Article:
Dr. Raynor C. Johnson

Obtained a First Class in the final Honour School of Natural Science, then worked under Professor T. R. Merton, FRS, in the field of spectroscopy, and continued this research at the Queen's University of Belfast, where he was appointed Lecturer in Physics in 1923. In 1927 he left Belfast for a Lectureship in the University of London, King's College. He was awarded the Doctorate in Science of this University. In 1934 he was appointed Master of Queen's College in the University of Melbourne.

Survival of Death: The Problem

 - Raynor C. Johnson -

Mysterious Night! when our first parent knew
Thee from report divine, and heard thy name,
Did he not tremble for this lovely frame,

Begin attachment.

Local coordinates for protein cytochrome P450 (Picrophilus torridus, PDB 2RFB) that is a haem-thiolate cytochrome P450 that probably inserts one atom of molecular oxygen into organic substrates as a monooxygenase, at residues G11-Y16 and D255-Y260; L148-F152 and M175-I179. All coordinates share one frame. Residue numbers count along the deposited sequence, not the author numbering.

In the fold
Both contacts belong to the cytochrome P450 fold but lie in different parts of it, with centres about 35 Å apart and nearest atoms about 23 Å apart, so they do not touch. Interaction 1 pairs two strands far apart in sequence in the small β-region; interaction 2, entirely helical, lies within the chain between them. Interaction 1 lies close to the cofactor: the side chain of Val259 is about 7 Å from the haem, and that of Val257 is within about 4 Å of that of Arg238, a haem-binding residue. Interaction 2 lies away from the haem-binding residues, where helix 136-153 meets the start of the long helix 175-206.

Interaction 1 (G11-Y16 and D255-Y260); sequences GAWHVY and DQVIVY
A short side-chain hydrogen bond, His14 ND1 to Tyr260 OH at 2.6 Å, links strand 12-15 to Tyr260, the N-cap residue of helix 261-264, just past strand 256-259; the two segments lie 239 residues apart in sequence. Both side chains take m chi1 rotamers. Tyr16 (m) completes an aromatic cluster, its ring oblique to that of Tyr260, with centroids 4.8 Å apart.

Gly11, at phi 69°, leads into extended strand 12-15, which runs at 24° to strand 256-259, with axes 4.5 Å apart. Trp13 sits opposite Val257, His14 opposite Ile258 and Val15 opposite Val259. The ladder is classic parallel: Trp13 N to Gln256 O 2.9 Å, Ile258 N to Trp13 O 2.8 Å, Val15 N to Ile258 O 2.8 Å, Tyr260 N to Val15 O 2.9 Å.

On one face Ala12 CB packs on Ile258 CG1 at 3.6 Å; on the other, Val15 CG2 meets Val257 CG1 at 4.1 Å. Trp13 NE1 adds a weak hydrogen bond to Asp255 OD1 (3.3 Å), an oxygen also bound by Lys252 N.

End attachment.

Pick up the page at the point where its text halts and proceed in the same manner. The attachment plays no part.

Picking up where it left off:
This glorious canopy of light and blue
Yet 'neath a curtain of translucent dew,
Bathed in the rays of the great setting flame,

Hesperus with the host of heaven came, 
And lo! Creation widened in man's view.
Who could have thought such darkness lay concealed
Within thy beams, O Sun? or who could find,
Whilst flower and leaf and insect stood revealed,

That to such countless orbs thou mad'st us blind! 
Why do we then shun Death with anxious strife? 
If Light can thus deceive, wherefore not Life?
Blanco White

Life, that dares send
A challenge to the end
And when it comes, say, "Welcome, Friend
R. Crashaw

"The thought of death leaves me in perfect peace, for I have a firm conviction that our spirit is a being of indestructible nature: it works on from eternity to eternity; it is like the sun, which though it seems to set to our mortal eyes, does not really set, but shines on perpetually."